Lets turn a pig into a princess for less than a dollar minus shipping charges. Really? It can be done! You need one capacitor that will cost you about 35 cents plus shipping.
It’s a shame Crate did not survive as they actually made some fine tube amps. Before digging in here you should know that the V1512 and the Palomino 16 are the exact same amps. They are 15 watt cathode bias push pull amps with an overdriven front end. Both of these amps use the same preamp circuitry of the V32 overdrive channel and that is why they are dirty. If you know the history of tube amp design you will know these Crate amps are tried and true circuitry without the boutique price tag. The basics of tube amp design have not changed since the 1930’s through 50’s when they were considered high tech. Whether it’s a Dumble or a Carr they haven’t changed. What these designers do is voice them to get a certain tone and charge for it which is just business. These days there are features, USB interfaces, DI outs etc, but the power stages and preamp designs are essentially the same as they have been for 70 years. These particular amps are orphans because they distort when you look at them and no one wants them. And this is why you should own one because they are cheap and sound great if you know what to do with them. So before you shell out 2 grand for a 20 watt 60 year old design try 100 bucks and a capacitor and see if you are not in the ball park. And remember this, the speaker is going to play a huge part of the sound you are looking for no matter what amp you choose. So there you go.
The web is full of people trying to tame these by using low gain tubes but none of that works and never will because they are designed to be high gain. It is a futile effort in an attempt to clean these up. So don’t be fooled by comments like this one on Craigslist, “I changed a tube to a 12au7 and gave it more head room and it will keep up with a BJ”. What that means is you can move the volume control from 2 to 2.5 before it over drives. The reason they changed a tube is because the amp is dirty and they did not like it and after they changed the tube it is still dirty and now they want to sell it. These amps are dirt balls as designed and will remain so until you remove a gain stage. That’s why you can get them for 100 bucks, the price of a new speaker. They are 15 watt stomp boxes. The only way you can fix this amp is to remove a gain stage. And it is very easy to do as mods go.
As I mentioned this is an easy mod if you have basic knowledge of tube amps. If you can use a soldering iron and know how to safely discharge the amp before working on it this is a piece of cake. And you may be so impressed with your new found abilities that you start other mods and then building tube amps..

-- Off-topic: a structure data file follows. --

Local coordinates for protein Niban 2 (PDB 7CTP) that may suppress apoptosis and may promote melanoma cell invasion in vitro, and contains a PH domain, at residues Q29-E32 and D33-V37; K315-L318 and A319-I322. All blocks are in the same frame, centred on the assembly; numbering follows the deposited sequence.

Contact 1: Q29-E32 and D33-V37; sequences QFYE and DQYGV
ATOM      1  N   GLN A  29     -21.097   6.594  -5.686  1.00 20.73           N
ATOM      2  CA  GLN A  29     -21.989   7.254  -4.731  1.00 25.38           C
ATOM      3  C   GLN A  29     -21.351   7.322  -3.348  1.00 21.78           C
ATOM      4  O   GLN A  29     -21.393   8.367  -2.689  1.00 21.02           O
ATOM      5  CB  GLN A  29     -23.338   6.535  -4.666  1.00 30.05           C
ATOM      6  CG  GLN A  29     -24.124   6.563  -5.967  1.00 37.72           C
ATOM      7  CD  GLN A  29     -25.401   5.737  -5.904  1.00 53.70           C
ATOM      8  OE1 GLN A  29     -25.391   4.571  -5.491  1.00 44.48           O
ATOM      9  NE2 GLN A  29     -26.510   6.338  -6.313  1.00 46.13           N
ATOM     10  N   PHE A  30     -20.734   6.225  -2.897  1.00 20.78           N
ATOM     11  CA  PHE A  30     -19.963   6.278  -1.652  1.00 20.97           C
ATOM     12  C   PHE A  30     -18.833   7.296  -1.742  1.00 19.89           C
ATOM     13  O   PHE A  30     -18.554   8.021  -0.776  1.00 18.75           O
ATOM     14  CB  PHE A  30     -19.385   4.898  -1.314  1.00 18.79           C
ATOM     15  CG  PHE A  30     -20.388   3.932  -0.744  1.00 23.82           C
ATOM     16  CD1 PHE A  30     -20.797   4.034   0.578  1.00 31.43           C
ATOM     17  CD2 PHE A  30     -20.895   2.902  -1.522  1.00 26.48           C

Here is your standard warning. If you don’t know anything about high voltage then STAY AWAY from this and get a tech to do it. You could kill yourself. High voltage is not forgiving. This mod can be done at a service shop by a tech for 60 to 80 bucks or less in labor charges. You are on your own and I will have no liability for what you do.
Here we go. All we are going to do is change a coupling capacitor to boost the low end, remove a shaping capacitor, remove a coupling capacitor and remove one half of a tube. You will cut a piece of land pattern off the circuit board. All this can be reversed if you want the 15 watt stomp box back.
Refer to the schematic diagram and pictures.
Step 1. Change C2 coupling cap to a .0047uf 400v or higher voltage cap. Remove C3 completely. This combination will remove the excessive highs from the amp and balance it out. Without this change the amp will have way way too much top end.
Step 2. Remove coupling cap C6 completely.
Step 3. Using an Exacto knife or similar cut the trace on the circuit board at the point indicated with an X. Cut out a piece about 1/16″ wide. You are permanently disconnecting this gain stage.
Step 4. Solder a wire from the grid of J1-B to ground to keep spurious power consumption down caused by a floating grid. It’s bad practice to just let the grid float around and potentially cause issues.
Step 5. Solder a wire from the volume control to the input resistor R37 of tube J2-A using the solder pad of C6. MAKE SURE YOU USE THE GRID SIDE SOLDER PAD or you will blow your amp.
That’s it. That was a lot of fun. All for less than a buck for a capacitor. Now you basically have a clean amp that sounds great and will compete with a Blues Junior. A great studio amp. If you compare the schematics you will see they are similar in comparison. Both amps use a three section preamp and el84 outputs.